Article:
Julie Nelson and Orest Kawka sample the CTD water cast after collecting samples from the base of Axial Seamount. Photo by Allison Fundis
July 27, 2013
I have been on board the RV(Research Vessel) Thomas G. Thompson since July 2, 2013, plus or minus a few days in Newport, Oregon. I don’t know how well I can convey the following message, but I will try: 25 DAYS AT SEA FEELS LIKE AT LEAST TWO AND A HALF MONTHS ON LAND!!!!! No wonder Co-Chief Scientist Debbie Kelly questioned my eagerness to be included on the entire VISIONS13 voyage from July 2 to the end of August.
I have learned quite a bit. There are lectures almost every night. I have learned about Hydrothermal Vent Systems, Submarine Volcanoes and the various forms of lava that they spew. I have learned about CTD casts, as well. A CTD rosette is a device that can collect and analyze water samples throughout the water column. The water column is simply any column of water from the ocean floor to the surface. Sometimes scientists want to sample a particular water column in an area around a hydrothermal vent system or perhaps around a submarine volcano.
A major portion of this leg of the VISIONS13 expedition is dedicated to laying cable on the sea floor with an ROV(remotely operated vehicle)known as ROPOS, from the Canadian Submersible Scientific Facility. This cable contains both fiber optics as well as electrical power. These cables will allow for the permanent installation of scientific instruments on the ocean floor. The weather for the last week has been quite calm so the ROV has been diving almost continuously. It only comes up long enough to go through its preparations required for a subsequent dive. We use a logging system called IRLS(Integrated Real-time Logging System) that records live video and still camera shots of the dive. We add narration and the system keeps track of the location and position. The system keeps track of all the events that are taking place so we have a complete record of everything. I have learned about short period seismometers, and Bottom Pressure Tilt Plates, and Thermistor Arrays as well. Also included is an instrument for measuring temperature and salt content of Hydrothermal Vent fluids. All of these instruments provide pieces of information about the ocean to the scientific community, and ultimately the general public as well.
I know what the scope and purpose of the Regional Scale Nodes project of the Ocean Observatories Initiative is. It will change the face of oceanographic research. This system, in which I have played a very small part, will make it so that unprecedented electrical power and communications bandwidth will be delivered to entire ocean volumes that can dramatically accelerate rates of technological adaptation and scientific innovation focusing on our ultimate planetary life support system, the Ocean.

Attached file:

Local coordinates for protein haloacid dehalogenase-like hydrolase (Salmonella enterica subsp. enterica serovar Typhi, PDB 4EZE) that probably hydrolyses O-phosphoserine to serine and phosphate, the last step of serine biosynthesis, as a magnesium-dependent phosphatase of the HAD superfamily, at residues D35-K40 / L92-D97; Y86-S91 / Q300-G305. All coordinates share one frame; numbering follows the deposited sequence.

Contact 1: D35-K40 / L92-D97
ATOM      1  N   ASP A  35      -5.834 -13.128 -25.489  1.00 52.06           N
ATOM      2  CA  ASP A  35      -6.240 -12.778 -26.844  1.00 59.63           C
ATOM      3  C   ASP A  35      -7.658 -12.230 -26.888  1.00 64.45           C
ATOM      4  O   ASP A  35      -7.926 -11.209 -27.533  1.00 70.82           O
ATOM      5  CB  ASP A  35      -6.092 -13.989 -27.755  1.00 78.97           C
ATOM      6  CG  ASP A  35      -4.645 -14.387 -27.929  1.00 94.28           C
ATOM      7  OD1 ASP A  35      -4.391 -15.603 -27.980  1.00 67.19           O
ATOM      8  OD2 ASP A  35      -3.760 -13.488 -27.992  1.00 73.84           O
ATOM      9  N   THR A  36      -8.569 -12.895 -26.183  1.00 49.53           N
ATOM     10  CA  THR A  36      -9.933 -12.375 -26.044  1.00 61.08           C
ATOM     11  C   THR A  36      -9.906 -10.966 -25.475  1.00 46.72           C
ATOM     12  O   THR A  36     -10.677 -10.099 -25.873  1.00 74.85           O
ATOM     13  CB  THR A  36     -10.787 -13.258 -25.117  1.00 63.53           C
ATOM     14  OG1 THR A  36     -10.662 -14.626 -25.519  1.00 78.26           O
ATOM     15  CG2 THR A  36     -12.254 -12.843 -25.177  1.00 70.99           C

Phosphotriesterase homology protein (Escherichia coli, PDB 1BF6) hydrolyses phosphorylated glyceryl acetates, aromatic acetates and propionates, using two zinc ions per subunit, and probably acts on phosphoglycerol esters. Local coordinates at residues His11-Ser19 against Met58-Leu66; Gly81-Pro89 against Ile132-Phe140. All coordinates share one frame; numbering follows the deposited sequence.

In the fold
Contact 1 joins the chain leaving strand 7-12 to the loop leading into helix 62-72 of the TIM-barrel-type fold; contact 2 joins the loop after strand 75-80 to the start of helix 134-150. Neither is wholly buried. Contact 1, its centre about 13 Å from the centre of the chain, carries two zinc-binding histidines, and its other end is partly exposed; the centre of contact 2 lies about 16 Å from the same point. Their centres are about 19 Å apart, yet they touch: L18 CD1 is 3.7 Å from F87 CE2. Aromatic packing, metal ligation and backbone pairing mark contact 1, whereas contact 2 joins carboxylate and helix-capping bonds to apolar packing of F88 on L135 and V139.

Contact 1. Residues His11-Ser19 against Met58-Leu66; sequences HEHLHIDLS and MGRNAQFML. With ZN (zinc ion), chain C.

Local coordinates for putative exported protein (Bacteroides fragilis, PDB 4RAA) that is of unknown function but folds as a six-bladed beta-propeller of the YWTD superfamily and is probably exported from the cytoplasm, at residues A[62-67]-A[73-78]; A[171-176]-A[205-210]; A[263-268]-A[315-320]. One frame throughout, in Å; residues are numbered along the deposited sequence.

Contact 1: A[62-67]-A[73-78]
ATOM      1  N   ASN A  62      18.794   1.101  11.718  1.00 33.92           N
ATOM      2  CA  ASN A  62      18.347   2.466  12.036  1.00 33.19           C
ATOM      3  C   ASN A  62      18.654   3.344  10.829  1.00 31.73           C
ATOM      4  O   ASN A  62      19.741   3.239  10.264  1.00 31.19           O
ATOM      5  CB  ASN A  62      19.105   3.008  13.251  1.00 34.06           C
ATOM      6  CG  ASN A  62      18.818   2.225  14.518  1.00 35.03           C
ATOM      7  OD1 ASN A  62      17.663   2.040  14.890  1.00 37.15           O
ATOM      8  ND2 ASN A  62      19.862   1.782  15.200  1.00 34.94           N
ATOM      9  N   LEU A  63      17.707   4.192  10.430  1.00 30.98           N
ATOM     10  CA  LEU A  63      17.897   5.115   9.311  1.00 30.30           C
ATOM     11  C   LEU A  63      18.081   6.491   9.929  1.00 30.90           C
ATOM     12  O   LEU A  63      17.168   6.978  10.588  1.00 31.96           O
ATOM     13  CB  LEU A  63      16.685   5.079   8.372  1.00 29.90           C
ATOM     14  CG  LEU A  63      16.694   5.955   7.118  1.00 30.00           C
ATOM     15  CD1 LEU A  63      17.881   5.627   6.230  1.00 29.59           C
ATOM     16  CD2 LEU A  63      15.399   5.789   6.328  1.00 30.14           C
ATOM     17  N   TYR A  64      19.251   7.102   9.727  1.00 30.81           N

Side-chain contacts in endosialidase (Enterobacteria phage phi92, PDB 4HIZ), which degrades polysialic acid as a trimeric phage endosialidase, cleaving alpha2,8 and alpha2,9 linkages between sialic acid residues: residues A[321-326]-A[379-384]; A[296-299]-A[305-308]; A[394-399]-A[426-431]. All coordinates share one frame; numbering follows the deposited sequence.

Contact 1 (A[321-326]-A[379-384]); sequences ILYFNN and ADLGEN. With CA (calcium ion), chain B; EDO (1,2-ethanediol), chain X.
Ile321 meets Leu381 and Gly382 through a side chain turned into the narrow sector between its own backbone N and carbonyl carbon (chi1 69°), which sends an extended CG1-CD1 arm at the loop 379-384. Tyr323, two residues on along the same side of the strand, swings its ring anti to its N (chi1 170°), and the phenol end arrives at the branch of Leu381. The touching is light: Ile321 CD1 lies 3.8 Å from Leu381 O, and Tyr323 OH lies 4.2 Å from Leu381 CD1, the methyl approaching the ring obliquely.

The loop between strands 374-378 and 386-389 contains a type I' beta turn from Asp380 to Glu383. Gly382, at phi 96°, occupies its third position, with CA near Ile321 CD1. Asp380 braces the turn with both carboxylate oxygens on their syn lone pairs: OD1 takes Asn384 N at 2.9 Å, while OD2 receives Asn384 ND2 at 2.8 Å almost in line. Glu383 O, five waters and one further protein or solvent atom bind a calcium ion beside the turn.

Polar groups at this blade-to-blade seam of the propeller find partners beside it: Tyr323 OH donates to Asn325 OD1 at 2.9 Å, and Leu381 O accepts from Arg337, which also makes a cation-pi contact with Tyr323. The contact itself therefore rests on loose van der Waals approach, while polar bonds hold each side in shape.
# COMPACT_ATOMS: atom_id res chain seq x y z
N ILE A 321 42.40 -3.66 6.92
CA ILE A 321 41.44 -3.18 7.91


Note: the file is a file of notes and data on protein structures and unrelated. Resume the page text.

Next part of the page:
I am returning to land in early August, after Leg 3. I am thankful to have been a part of this expedition, VISIONS13. I am equally thankful to be returning to land and my home and family
July 16, 2013
I have just spent 2 weeks at sea with VISIONS’13. I have about 3 weeks left in this journey. I had no idea what to expect. I had been given an agenda, or schedule of course, and knew we were going to be “laying cable, doing CTD casts, deploying instruments and J Boxes, and observing bubble plumes and black smokers.” I now have a pretty good idea of what each step in this process is about and how it all fits together.
Speaking of all fitting together, all the planning that went into this ~60 day adventure is all dependent upon many conditions that are not directly under the control of the Chief Scientists and engineers who planned this event. The weather must cooperate, the remotely operated vehicle (ROV) must be functioning correctly, the equipment on the ship must be functioning correctly. All of these have been tested, and retested, but one never knows.
What I have witnessed over the course of the last two weeks has been the result of the most cooperative effort I have witnessed. The ship personnel, the ROV crew, the scientists, engineers, students and educators, all are cogs in this well oiled machine that is called oceanographic research. All must be prepared for a multitude of situations which means that all plans must be ultimately flexible, or essentially one must be ready for a multitude of scenarios to be employed at any minute. To put in into broader terms, one must be ready to fly by the seat of one’s pants, with a much prescribed plan of action, at any minute, depending upon weather, or whatever else happens to be occurring shipboard at the time.
These plans do not occur by happenstance. The two chief scientists, John Delaney and Deborah Kelley do an incredible job making all this work. There are many levels of organization that must be accounted for. They have done an excellent job trying to accommodate all of the various interests of all the scientists, engineers, researchers and students who are participating in the expedition.
I have discovered that time or even the day does not matter; night time is just as good a time to work as the daytime, Saturday and Sunday are just another day. Everything can be happening at once, or all can be waiting for the conditions to be appropriate for things to happen.
I am extremely grateful to be participating in this expedition and will be relaying and utilizing these experiences with my students and colleagues at Grays Harbor College and the students I work with at Stevens Elementary School.